With repayments on the debt on the stadium under control and various sponsorship deals ensuring revenue was on the up even before the new TV deal, Arsenal have the money to compete in the transfer market. That’s one of the reasons the arrival of Cech seemed so significant: It was Arsenal signing a player from rather than selling to one of their rivals.
They had accumulated a very fine clutch of creative midfielders and a back four that worked well together. In Francis Coquelin, they had serendipitously found a holding midfielder. There were signs toward the end of last season of a team growing together.
The issues at the back of midfield and at centre-forward are clear and were underlined by Monday’s 0-0 draw against Liverpool, when they were outplayed in the first half by a side that simply looked quicker and stronger. Coquelin cannot be expected to perform that holding role alone, particularly as he seems to have developed a habit this season of lunging into challenges that will, eventually, cost him suspensions.
Arsenal have recently been linked with Grzegorz Krychowiak, as reported in the Independent, the Polish holding midfielder who so impressed as Sevilla retained the Europa League last season. His destructive qualities are without question, but the slight worry must be his passing: Stats from WhoScored.com show he’s averaged between 80 and 82 per cent pass completion in his time at Sevilla; Coquelin last season averaged 85 per cent.
A tweet Krychowiak sent on Wednesday, though, seemed to suggest he was staying at Sevilla:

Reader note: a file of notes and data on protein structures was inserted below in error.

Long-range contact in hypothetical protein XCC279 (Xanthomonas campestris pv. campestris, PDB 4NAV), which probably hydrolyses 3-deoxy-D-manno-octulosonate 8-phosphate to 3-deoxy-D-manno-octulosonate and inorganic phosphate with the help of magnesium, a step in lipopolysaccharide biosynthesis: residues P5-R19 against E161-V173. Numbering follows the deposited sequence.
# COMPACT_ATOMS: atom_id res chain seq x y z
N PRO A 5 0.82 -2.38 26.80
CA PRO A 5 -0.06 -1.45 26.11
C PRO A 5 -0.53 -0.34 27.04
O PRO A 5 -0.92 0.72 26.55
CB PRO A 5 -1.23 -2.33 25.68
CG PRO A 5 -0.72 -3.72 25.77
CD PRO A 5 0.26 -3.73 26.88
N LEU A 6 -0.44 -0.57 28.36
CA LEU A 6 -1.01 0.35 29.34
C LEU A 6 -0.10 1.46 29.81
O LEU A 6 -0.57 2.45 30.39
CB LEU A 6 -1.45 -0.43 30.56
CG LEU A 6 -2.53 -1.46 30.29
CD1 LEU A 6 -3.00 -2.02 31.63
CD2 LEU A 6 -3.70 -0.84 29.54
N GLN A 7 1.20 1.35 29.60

Similarly, there is a lack of ruthlessness at centre-forward. Olivier Giroud still has his apologists, but he is a player who embodies that Arsenal habit of disappearing when the going gets tough—the culture of “six-packs and selfies,” of which Roy Keane spoke to the Irish Mail on Sunday.
Against Monaco last season, his finishing and touch deserted him to the extent that Wenger took him off to protect the striker's self-esteem. Against Swansea City last season, he was simply overpowered by Ashley Williams. Giroud is a muscular figure, but he isn’t a presence, too easily shrugged off the ball, too easily discouraged.
Arsenal have been linked with a string of forwards, from Karim Benzema to Edinson Cavani to Aleksandar Kokorin, reported by Metro, of whom the latter two are perhaps still possible as the transfer deadline approaches. But the players are only part of it. There is something less definable that undermines Arsenal, a lack of hardness that means they seem unable to grasp for the prize until it is already out of reach.
Toward the end of last season, there were some extremely good performances, notably at Manchester City and at home to Liverpool, but the issue is to do it while the games still matter. Already Arsenal are facing a trip to Newcastle United on Saturday knowing they can’t afford to slip up.
They have to ensure they don’t again get into a position where the fall is all there is.